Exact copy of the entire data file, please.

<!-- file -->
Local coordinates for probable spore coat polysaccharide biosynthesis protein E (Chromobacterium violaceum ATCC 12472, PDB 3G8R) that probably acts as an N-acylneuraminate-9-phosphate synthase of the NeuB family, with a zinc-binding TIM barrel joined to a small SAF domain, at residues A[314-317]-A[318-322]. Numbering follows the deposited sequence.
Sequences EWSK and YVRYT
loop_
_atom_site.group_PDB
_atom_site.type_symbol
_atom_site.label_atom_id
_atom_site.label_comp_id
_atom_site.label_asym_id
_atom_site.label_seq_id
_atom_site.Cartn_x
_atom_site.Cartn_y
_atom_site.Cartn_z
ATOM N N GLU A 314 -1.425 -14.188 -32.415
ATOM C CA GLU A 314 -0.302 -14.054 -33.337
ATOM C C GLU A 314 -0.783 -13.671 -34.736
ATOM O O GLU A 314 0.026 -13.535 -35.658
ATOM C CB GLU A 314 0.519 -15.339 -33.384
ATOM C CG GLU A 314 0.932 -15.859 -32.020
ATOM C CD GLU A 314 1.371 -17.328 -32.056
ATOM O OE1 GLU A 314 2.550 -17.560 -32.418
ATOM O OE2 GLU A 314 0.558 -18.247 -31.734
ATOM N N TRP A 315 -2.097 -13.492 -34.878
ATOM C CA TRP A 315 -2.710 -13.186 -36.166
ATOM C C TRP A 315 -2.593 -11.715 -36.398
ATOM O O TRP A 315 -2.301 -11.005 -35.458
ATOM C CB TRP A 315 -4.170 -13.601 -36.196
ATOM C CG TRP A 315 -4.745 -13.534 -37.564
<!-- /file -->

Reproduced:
Local coordinates for probable spore coat polysaccharide biosynthesis protein E (Chromobacterium violaceum ATCC 12472, PDB 3G8R) that probably acts as an N-acylneuraminate-9-phosphate synthase of the NeuB family, with a zinc-binding TIM barrel joined to a small SAF domain, at residues A[314-317]-A[318-322]. Numbering follows the deposited sequence.
Sequences EWSK and YVRYT
loop_
_atom_site.group_PDB
_atom_site.type_symbol
_atom_site.label_atom_id
_atom_site.label_comp_id
_atom_site.label_asym_id
_atom_site.label_seq_id
_atom_site.Cartn_x
_atom_site.Cartn_y
_atom_site.Cartn_z
ATOM N N GLU A 314 -1.425 -14.188 -32.415
ATOM C CA GLU A 314 -0.302 -14.054 -33.337
ATOM C C GLU A 314 -0.783 -13.671 -34.736
ATOM O O GLU A 314 0.026 -13.535 -35.658
ATOM C CB GLU A 314 0.519 -15.339 -33.384
ATOM C CG GLU A 314 0.932 -15.859 -32.020
ATOM C CD GLU A 314 1.371 -17.328 -32.056
ATOM O OE1 GLU A 314 2.550 -17.560 -32.418
ATOM O OE2 GLU A 314 0.558 -18.247 -31.734
ATOM N N TRP A 315 -2.097 -13.492 -34.878
ATOM C CA TRP A 315 -2.710 -13.186 -36.166
ATOM C C TRP A 315 -2.593 -11.715 -36.398
ATOM O O TRP A 315 -2.301 -11.005 -35.458
ATOM C CB TRP A 315 -4.170 -13.601 -36.196
ATOM C CG TRP A 315 -4.745 -13.534 -37.564